Drs. Eric Betzig, Stefan Hell, and William Moerner have been awarded the Nobel Peace Prize in Chemistry, after developing breakthroughs in nanoscopy and transcending the limits of traditional, optical microscopes. The three scientists will share the reward of 8 million Swedish kronor ($1.1 million USD); Betzig and Moerner are US citizens, whilst Dr. Hell is a German citizen.
Here’s the rundown on why they received the Nobel: for years, scientists believed that the resolution of optical microscopy was limited to half a wavelength of light, or 0.2 micrometers — however, Dr. Hell passed that limit in 2000, when he developed stimulated emission depletion (STED) microscopy. STED takes two lasers to return images of higher resolution than the limit.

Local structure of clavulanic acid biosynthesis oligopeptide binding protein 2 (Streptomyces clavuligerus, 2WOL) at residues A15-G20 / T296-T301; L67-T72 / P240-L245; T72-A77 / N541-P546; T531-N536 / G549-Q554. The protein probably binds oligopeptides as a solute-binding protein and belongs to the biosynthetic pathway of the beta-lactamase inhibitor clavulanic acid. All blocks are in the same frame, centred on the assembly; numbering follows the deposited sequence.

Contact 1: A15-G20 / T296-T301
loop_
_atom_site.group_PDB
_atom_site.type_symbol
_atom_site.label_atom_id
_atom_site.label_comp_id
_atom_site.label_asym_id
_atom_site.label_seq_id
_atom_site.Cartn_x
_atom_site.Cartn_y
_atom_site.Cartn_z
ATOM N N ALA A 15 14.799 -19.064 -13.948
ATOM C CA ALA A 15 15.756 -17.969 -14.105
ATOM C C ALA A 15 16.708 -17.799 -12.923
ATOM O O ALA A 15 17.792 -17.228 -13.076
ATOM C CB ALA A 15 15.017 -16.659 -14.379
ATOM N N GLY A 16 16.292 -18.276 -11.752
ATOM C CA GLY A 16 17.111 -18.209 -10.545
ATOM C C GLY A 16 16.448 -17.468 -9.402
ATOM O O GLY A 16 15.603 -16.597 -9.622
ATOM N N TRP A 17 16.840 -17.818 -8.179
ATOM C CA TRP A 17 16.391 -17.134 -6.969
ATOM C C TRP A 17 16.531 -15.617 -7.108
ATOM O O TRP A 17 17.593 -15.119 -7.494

Meanwhile, Betzig and Moerner developed a second method, called single-molecule microscopy, which incorporates a fluorescence of individual molecules and superimposing images to yield a “dense super-image” at the nano level, first demonstrated in 2006.
So, what does nanoscopy do for us today? Well, it’s responsible for breakthroughs in Alzheimer’s, Parkinson’s, and Huntington’s diseases, as well as tracking individual molecules inside cells, as well as studying synapses in the brain and to track proteins in fertilized eggs.
Via: Nobel Prize